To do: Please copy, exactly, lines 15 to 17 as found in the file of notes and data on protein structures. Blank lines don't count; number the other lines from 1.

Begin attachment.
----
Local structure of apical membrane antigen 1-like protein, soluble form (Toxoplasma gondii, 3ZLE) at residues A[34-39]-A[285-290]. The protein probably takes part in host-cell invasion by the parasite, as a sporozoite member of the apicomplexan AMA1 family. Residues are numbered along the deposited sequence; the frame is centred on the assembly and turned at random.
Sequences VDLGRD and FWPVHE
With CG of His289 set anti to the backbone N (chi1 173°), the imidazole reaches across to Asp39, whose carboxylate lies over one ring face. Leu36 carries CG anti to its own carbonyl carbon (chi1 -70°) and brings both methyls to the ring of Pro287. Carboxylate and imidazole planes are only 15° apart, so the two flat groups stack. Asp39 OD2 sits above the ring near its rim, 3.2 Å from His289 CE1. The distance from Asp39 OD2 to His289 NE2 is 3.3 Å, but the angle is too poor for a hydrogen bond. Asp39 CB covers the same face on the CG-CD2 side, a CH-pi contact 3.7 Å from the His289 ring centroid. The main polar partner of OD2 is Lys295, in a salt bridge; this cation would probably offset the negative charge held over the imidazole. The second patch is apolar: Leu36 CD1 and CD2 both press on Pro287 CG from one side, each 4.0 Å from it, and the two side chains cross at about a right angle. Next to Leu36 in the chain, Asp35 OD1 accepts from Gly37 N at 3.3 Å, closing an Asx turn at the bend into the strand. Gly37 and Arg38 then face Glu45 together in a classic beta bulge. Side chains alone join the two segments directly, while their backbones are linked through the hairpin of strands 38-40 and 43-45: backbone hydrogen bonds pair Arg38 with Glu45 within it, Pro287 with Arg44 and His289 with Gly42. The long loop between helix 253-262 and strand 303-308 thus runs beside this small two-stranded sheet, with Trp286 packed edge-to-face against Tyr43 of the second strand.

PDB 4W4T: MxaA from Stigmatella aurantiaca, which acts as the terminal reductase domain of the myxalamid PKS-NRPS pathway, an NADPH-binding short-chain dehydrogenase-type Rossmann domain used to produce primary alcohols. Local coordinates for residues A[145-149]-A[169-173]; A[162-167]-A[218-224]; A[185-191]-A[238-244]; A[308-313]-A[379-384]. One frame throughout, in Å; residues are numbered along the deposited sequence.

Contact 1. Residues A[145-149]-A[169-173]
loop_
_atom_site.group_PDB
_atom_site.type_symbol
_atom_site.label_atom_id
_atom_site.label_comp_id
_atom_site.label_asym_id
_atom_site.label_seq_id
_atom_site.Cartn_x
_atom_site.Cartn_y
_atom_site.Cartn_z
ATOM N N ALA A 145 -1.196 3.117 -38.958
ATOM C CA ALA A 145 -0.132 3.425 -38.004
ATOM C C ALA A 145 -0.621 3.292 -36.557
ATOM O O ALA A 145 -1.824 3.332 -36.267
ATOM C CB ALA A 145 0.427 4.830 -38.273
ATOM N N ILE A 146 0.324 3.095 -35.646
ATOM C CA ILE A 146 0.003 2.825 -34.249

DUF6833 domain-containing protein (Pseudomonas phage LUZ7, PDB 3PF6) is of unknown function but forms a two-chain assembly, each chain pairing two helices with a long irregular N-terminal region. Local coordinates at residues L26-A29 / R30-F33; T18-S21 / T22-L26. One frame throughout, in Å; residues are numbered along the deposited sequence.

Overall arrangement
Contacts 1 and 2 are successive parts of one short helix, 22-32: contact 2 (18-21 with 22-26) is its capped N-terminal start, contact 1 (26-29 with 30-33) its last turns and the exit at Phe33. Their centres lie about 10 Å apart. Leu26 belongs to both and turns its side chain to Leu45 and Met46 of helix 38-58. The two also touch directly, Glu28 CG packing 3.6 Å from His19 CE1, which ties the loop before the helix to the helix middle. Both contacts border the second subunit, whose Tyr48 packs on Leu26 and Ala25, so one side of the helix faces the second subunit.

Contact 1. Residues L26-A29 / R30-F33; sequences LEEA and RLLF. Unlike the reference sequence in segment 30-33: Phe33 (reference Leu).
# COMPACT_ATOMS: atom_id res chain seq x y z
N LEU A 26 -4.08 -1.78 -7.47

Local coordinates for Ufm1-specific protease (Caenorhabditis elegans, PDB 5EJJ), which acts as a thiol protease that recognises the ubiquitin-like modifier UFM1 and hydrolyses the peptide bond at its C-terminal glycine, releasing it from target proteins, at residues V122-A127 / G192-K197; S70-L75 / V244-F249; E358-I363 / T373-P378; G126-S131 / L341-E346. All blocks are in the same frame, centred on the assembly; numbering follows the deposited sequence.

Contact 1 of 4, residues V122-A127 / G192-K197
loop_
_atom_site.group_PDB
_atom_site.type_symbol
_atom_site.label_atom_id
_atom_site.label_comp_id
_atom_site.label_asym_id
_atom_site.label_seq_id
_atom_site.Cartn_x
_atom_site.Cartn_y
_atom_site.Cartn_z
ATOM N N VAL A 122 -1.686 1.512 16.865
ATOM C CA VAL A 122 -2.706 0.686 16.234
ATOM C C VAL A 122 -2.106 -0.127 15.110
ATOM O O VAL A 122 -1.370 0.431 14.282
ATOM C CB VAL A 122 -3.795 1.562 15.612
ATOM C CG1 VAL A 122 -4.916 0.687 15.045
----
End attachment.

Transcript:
_atom_site.Cartn_z
ATOM N N ALA A 145 -1.196 3.117 -38.958
ATOM C CA ALA A 145 -0.132 3.425 -38.004